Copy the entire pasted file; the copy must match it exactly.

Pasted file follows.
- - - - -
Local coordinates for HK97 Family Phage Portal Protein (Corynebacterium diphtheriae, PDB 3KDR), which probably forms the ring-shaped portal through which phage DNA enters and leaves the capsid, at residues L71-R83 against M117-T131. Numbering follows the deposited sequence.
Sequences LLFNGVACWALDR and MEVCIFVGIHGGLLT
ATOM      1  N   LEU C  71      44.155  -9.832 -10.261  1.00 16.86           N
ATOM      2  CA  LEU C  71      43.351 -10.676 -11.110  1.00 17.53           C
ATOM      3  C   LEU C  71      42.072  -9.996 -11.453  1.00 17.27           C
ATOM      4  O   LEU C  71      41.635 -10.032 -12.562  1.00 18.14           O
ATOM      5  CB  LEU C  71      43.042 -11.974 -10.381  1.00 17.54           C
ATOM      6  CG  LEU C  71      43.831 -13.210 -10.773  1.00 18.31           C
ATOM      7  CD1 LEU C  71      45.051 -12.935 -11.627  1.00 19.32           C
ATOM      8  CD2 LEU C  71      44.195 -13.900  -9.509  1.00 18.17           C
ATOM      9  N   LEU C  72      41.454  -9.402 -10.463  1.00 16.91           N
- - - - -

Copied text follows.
Local coordinates for HK97 Family Phage Portal Protein (Corynebacterium diphtheriae, PDB 3KDR), which probably forms the ring-shaped portal through which phage DNA enters and leaves the capsid, at residues L71-R83 against M117-T131. Numbering follows the deposited sequence.
Sequences LLFNGVACWALDR and MEVCIFVGIHGGLLT
ATOM      1  N   LEU C  71      44.155  -9.832 -10.261  1.00 16.86           N
ATOM      2  CA  LEU C  71      43.351 -10.676 -11.110  1.00 17.53           C
ATOM      3  C   LEU C  71      42.072  -9.996 -11.453  1.00 17.27           C
ATOM      4  O   LEU C  71      41.635 -10.032 -12.562  1.00 18.14           O
ATOM      5  CB  LEU C  71      43.042 -11.974 -10.381  1.00 17.54           C
ATOM      6  CG  LEU C  71      43.831 -13.210 -10.773  1.00 18.31           C
ATOM      7  CD1 LEU C  71      45.051 -12.935 -11.627  1.00 19.32           C
ATOM      8  CD2 LEU C  71      44.195 -13.900  -9.509  1.00 18.17           C
ATOM      9  N   LEU C  72      41.454  -9.402 -10.463  1.00 16.91           N